Logo IMG
HOME > PAST ISSUE > Article Detail


Pixels or Perish

The art of scientific illustration will have to adapt to the new age of online publishing

Brian Hayes

Pyramid Scheme

2012-03HayesFA.jpgClick to Enlarge ImageI offer the illustration at right—along with the corresponding digital version below—as a case study. Population pyramids are a well-established tool in demography. In this case the pyramids show the age structure of the global human population over a 150-year period, according to estimates and projections published by the United Nations.

Tracing change over time is the main point of the illustration, yet this is notoriously hard to do in a static picture. Snapshots at 50-year intervals give some sense of the overall outcome: What begins as a pyramid evolves into an onion dome. But it’s not so easy to see how and why the shape is changing. One thing that’s not made explicit is how cohorts (groups of people born at about the same time) move upward through the age categories as time passes. Consider the bar at the base of the pyramid in 1950, which measures the number of people who were less than 5 years old in that year. The survivors of this group reappear in the 50-to-54-year-old bar in 2000, and a tiny sliver of centenarians remain in 2050. There’s nothing in the structure of the diagram to remind you that those three bars represent the same people.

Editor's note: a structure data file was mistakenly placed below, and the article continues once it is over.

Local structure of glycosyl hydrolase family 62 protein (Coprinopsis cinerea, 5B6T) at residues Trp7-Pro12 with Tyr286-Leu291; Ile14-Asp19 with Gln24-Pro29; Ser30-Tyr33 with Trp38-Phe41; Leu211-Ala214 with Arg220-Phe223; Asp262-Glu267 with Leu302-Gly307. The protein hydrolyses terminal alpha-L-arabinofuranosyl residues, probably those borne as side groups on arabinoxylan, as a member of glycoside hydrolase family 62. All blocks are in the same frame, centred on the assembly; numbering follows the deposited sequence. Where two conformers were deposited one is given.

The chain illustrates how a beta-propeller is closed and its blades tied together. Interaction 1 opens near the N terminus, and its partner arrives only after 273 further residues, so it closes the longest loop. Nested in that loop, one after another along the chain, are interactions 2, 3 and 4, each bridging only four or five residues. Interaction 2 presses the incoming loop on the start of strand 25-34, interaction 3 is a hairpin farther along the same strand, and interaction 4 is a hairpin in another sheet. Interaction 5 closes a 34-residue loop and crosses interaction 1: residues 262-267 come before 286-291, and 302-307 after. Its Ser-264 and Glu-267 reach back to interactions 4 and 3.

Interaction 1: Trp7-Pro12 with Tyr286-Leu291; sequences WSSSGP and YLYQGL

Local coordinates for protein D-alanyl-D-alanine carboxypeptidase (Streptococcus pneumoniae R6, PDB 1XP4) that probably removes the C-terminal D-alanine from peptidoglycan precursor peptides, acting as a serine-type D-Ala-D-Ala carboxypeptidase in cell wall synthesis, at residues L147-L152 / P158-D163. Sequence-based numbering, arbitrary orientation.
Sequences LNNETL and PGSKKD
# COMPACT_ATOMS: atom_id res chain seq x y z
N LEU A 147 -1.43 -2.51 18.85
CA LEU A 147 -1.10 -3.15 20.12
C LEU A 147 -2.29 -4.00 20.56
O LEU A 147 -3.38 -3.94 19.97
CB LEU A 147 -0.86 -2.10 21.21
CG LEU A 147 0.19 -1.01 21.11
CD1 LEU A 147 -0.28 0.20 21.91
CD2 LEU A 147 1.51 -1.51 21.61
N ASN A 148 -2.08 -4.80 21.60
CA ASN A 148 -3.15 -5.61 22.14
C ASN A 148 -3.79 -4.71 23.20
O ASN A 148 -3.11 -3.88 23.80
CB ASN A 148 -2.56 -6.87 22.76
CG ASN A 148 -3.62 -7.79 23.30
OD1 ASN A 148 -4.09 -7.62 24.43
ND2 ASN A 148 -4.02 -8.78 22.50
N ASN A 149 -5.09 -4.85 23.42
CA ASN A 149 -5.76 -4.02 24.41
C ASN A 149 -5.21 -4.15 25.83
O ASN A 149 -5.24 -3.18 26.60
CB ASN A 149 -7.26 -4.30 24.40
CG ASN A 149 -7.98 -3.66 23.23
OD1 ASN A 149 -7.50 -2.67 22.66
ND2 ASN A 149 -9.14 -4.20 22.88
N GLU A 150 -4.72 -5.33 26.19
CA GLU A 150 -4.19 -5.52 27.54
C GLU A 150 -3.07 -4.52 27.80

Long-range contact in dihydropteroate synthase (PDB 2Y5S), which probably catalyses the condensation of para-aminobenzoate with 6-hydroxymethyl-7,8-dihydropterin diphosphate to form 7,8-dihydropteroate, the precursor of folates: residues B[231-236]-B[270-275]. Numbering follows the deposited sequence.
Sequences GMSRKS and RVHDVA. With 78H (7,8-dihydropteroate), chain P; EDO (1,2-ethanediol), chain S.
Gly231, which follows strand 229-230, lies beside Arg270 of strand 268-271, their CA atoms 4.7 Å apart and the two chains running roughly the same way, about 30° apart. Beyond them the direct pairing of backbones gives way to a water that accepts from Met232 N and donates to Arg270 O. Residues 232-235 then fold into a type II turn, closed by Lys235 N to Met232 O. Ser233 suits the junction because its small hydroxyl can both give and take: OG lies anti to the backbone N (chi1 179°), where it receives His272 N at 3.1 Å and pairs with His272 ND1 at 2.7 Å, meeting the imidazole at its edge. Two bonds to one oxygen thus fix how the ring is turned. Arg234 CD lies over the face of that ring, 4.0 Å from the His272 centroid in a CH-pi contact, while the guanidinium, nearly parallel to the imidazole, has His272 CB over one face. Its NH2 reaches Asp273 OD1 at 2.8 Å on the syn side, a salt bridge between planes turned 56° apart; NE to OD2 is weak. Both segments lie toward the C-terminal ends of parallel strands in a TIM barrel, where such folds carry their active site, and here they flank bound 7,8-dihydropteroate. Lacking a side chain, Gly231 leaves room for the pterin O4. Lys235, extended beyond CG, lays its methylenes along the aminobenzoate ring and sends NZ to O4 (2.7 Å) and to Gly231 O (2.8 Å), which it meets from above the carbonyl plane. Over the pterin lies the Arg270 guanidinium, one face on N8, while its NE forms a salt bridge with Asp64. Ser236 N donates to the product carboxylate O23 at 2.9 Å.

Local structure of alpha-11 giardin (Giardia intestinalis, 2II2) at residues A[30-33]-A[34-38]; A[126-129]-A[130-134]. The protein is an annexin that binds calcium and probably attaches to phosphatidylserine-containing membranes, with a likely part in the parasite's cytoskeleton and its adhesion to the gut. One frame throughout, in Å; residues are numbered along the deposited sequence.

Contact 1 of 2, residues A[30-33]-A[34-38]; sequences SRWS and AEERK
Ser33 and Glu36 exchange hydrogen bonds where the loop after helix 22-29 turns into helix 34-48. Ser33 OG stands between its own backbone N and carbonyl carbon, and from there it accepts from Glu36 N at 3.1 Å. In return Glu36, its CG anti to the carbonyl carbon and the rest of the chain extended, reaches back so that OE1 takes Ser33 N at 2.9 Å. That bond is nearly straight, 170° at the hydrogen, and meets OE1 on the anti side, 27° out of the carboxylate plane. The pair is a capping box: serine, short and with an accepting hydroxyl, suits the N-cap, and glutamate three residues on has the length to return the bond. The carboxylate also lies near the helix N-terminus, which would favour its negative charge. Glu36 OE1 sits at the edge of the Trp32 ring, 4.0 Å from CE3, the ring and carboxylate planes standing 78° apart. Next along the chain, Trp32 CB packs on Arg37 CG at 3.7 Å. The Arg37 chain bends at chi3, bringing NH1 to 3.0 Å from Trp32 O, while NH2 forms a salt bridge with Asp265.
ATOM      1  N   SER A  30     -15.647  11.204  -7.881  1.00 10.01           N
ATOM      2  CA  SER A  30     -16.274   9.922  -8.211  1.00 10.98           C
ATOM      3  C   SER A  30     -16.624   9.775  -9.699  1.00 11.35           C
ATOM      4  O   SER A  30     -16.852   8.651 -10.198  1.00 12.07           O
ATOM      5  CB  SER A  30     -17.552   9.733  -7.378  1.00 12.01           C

No doubt a clever illustrator could improve the graphs in ways that would more clearly convey the basic facts of life: that births affect only the bottommost bar, and deaths shape all the rest. Showing more intermediate stages would certainly help. However, space on the page is always at a premium in a printed magazine.

Interactive PyramidThe interactive version of the same illustration suggests some of the possibilities of more-dynamic visual media. Instead of looking at preselected snapshots, you can move through time, forward or backward, and watch the pyramid change shape as a result of births and deaths. Animated transitions emphasize the continuity of the human population, as cohorts migrate through the decades. With higher temporal resolution (5 years per step, rather than 50), it’s easier to spot noteworthy moments of transition. For example, it appears there was a sharp drop in worldwide fertility in about 1990; that’s when the sides of the pyramid grow noticeably steeper. And another landmark comes in about 2050, when each successive group of 0-to-4-year-olds ceases to be larger than the preceding cohort, so that the base of the “pyramid” becomes pinched. (Note: I am deeply interested in these demographic trends, but my aim here is to discuss the effectiveness of graphic presentations, not to debate the meaning or validity of the data.)

comments powered by Disqus


Subscribe to American Scientist